Does your dog constantly bark at the post man, neighbours or at anyone s/he sees within a 10ft radius? Then this article by Humane Society is for you.
Here's a list of six techniques that can help stop your dog from barking. While all of them can be very successful, you shouldn't expect miraculous results overnight. The longer your dog has been practicing the barking behaviour, the longer it will take for him to change his ways.
Some of these training techniques require you to have an idea as to why your dog barks.
Always remember to keep these tips in mind while training:
- Don't yell at your dog to be quiet—it just sounds like you're barking along with him.
- Keep your training sessions positive and upbeat.
- Be consistent so you don't confuse your dog. Everyone in your family must apply the training methods every time your dog barks inappropriately. You can't let your dog get away with inappropriate barking some times and not others.
Remove the Motivation
Your dog gets some kind of reward when he barks. Otherwise, he wouldn't do it. Figure out what he gets out of barking and remove it. Don't give your dog the opportunity to continue the barking behaviour.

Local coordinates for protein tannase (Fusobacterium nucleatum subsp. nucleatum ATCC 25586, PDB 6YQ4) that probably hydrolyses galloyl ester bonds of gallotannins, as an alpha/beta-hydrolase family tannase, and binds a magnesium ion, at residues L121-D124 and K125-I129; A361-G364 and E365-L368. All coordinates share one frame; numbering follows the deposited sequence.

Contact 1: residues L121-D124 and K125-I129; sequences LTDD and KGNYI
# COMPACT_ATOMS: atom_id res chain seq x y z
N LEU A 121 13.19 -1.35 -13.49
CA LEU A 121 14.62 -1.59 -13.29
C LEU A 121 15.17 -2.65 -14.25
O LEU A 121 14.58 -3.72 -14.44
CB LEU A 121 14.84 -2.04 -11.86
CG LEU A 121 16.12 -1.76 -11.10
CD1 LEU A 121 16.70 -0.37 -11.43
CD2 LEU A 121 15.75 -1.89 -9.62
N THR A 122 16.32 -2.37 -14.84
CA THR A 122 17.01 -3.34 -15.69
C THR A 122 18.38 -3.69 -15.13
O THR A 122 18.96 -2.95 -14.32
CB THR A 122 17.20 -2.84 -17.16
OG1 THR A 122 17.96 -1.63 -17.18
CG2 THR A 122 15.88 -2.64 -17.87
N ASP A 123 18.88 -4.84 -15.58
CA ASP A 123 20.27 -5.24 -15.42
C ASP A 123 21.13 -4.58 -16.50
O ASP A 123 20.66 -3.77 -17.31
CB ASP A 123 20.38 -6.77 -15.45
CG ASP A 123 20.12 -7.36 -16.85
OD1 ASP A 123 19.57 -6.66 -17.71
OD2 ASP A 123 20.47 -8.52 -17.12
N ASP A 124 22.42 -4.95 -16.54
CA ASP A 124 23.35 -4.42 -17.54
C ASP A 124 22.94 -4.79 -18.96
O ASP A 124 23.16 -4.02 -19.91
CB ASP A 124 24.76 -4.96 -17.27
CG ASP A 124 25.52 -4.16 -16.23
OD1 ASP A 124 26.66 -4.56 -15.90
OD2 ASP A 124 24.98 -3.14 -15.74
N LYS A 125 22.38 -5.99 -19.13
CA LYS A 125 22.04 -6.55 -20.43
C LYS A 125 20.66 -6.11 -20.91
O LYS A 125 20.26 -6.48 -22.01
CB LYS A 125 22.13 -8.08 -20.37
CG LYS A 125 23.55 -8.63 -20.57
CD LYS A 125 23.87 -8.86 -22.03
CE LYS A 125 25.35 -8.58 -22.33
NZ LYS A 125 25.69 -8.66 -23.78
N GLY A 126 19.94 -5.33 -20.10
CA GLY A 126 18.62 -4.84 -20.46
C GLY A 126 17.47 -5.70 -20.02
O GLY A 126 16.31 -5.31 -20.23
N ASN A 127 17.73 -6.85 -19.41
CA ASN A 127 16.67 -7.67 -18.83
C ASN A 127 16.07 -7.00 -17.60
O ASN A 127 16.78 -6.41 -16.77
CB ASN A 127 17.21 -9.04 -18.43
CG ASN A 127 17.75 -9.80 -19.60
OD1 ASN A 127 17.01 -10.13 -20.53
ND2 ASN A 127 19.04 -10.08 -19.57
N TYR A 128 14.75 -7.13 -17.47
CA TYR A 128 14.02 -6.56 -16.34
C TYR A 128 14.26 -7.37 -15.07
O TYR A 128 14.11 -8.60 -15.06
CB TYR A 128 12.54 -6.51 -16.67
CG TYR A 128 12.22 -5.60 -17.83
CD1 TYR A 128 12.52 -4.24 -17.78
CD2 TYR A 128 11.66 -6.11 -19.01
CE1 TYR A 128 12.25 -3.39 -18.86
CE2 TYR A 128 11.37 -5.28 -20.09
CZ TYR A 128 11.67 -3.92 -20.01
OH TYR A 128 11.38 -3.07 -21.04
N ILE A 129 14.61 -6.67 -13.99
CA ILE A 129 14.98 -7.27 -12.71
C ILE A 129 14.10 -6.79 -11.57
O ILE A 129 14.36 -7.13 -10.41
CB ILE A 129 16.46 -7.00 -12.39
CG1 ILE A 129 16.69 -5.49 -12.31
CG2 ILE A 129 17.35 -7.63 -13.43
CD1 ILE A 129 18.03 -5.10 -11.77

Example: Barking at passersby
- If he barks at people or animals passing by the living room window, manage his behaviour by closing the curtains or putting your dog in another room.
- If he barks at passersby when he's in the yard, bring him into the house. Never leave your dog outside unsupervised all day and night.
Ignore the Barking
Ignore your dog's barking for as long as it takes him to stop. That means don't give him any attention at all while he's barking. Your attention only rewards him for being noisy. Don't talk to him, don't touch him, and don't even look at him. When he finally quiets, even to take a breath, reward him with a treat.
To be successful with this method, you must wait as long as it takes for him to stop barking. If he barks for an hour and you finally get so frustrated that you yell at him to be quiet, the next time he'll probably bark for an hour and a half. He learns that if he just barks long enough you'll give him attention.
Example: Barking when confined
- When you put your dog in his crate or in a gated room, turn your back and ignore him.
- Once he stops barking, turn around, praise him, and give him a treat.
- As he catches on that being quiet gets him a treat, lengthen the amount of time he must remain quiet before being rewarded.
- Remember to start small by rewarding him for being quiet for just a few seconds, then working up to longer periods of quiet.
- Keep it fun by varying the amount of time. Sometimes reward him after 5 seconds, then 12 seconds, then 3 seconds, then 20 seconds, and so on.
Continue reading the post over on HumaneSociety.org
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